PMC are formed in a stepwise manner in the anther lobes following the division of archesporial cells (AC) located at a subepidermal position. The AC divide periclinally to give rise to a primary parietal cell and primary sporogenous cell, or PMC initials (Feng et al., 2013). In maize, a developmental analysis at high temporal and cellular resolution resolved the ontogeny of PMC leading to a model where multiple AC contribute to generate the PMC rather than a unique progenitor (Kelliher et al., 2014). In Arabidopsis, the current view is still a lineage-based model (Feng et al., 2013), which would probably deserve re-examination using similar approaches as those for resolving PMC ontogeny in maize (Kelliher et al., 2014). Nevertheless, PMC differentiation features a somatic-to-reproductive cell fate transition that, in the light of our former observations in female SMC (She et al., 2013) could possibly involve large-scale chromatin regulations contributing to establish the sporogenic competence, preparation to meiosis and post-meiotic development. Although the chromatin setup of PMC was not investigated in detail so far, there is evidence for epigenetic regulators contributing to the mitotic-to-meiotic switch. ARGONAUTE proteins are essential for epigenetic regulation based on microRNA (miRNA)- and small-interfering RNA (siRNA)-directed post-transcriptional gene silencing (PTGS) and RNA directed DNA methylation (Vaucheret, 2008). The rice AGO gene MEIOSIS ARRESTED AT LEPTOTENE1 (MEL1) is essential to proceed through microsporogenesis. The mutant lacking MEL1 activity arrests at early meiotic Prophase I, and notably, some PMC in the mutant that arrested at leptotene or zygotene stage showed decreased H3K9me2 intensity and altered chromatin organization at the nucleolus organizing region (NOR). This suggests global chromatin mechanisms necessary for the meiotic competence of PMC (Nonomura et al., 2007). Furthermore, the observations of large nuclei with decondensed chromatin in early drawings of primary sporogenous cells in anthers in different species (Pozner, 2001) suggest that large-scale chromatin dynamics may take place in differentiating PMC. To resolve this, we quantitatively analyzed nuclear organization and chromatin modifications in differentiating PMC and found that, similar to that in female SMC, PMC undergo drastic chromatin reorganization, suggesting a common event during the somatic-to-reproductive cell fate transition in both genders in plants.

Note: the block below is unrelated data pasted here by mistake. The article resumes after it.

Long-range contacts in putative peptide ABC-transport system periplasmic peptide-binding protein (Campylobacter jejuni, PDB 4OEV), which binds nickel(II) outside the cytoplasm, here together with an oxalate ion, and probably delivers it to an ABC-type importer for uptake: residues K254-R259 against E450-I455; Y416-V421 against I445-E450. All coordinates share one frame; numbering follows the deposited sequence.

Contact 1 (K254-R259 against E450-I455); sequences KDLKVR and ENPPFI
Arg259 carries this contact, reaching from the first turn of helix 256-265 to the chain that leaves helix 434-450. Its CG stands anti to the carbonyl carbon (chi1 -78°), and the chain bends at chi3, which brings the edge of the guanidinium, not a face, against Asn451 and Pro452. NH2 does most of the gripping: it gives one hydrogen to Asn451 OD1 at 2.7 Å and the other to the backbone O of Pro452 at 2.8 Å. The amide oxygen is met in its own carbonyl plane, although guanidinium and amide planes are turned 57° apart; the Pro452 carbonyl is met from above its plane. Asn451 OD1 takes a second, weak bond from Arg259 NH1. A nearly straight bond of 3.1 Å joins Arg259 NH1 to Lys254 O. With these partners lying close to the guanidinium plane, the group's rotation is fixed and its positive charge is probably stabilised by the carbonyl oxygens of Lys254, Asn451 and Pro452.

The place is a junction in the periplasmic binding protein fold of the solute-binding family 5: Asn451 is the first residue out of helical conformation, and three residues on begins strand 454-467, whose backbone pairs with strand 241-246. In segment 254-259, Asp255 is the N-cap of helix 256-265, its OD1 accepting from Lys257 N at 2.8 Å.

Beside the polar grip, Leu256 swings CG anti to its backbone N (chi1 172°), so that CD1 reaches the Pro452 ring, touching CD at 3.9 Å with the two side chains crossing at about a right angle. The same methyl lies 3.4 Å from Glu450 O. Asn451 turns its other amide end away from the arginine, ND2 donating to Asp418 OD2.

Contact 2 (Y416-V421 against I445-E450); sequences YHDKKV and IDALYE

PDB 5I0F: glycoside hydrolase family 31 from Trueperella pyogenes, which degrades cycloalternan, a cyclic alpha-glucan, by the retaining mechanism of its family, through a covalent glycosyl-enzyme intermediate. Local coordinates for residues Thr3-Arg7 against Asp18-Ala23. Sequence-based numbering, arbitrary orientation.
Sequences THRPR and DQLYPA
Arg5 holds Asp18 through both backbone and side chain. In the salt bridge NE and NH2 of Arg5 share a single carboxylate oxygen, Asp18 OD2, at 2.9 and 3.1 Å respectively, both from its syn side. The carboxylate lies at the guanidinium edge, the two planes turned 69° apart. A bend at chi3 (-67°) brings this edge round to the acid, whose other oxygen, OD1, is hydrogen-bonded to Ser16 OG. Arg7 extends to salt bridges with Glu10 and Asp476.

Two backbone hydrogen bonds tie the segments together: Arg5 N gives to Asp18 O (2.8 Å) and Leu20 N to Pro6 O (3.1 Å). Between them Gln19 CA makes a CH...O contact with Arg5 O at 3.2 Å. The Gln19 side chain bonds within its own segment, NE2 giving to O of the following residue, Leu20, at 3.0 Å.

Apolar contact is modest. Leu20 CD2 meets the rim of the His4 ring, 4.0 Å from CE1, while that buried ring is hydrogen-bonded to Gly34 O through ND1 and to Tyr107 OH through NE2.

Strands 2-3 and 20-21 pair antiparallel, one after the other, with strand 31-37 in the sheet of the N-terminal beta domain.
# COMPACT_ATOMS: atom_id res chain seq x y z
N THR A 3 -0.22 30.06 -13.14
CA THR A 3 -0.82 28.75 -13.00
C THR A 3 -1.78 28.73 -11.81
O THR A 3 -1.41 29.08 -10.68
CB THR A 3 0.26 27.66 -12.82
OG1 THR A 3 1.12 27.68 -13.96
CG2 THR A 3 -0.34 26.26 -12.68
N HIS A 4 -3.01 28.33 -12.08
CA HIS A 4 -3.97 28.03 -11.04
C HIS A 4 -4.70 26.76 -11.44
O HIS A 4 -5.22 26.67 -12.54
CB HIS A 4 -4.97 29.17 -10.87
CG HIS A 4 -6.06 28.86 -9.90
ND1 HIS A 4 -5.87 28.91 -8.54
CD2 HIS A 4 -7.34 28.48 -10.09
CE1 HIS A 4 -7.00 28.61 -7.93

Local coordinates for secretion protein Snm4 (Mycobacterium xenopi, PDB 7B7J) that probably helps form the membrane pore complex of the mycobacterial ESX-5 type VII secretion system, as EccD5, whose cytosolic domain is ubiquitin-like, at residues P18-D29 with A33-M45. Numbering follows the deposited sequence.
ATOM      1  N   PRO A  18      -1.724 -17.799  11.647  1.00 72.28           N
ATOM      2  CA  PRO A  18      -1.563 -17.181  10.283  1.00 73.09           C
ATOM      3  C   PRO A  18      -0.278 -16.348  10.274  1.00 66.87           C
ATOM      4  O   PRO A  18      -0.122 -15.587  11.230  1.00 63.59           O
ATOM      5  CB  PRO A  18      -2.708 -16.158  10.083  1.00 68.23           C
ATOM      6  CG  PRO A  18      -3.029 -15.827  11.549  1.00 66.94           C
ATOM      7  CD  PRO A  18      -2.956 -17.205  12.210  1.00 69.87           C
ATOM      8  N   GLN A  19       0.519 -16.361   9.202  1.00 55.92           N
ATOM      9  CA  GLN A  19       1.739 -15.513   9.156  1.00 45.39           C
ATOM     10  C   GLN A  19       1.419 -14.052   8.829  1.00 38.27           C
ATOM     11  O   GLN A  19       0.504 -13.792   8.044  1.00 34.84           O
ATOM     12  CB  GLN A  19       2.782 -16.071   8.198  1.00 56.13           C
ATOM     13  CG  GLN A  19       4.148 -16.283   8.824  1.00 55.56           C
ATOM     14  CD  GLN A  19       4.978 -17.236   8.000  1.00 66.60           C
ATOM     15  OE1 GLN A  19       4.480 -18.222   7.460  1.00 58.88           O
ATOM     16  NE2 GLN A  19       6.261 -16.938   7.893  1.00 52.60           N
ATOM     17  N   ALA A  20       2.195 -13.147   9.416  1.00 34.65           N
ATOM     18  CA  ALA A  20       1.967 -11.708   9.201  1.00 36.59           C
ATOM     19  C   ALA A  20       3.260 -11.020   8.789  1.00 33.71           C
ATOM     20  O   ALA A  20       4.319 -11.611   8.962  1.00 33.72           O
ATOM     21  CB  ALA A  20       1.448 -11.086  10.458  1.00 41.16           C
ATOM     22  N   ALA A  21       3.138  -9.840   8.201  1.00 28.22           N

Materials and Methods

Plant Material and Growth Conditions

Young anthers were collected from Arabidopsis plants grown under long-day condition (16 h light/8 h dark) at 18–20°C in a plant growth chamber. H2A.Z-GFP is pHTA11:HTA11-GFP (Kumar and Wigge, 2010). H1.1-GFP and H1.2-GFP lines were from the same seed stock as that described in She et al. (2013).

Immunostaining in Whole-Mount Anthers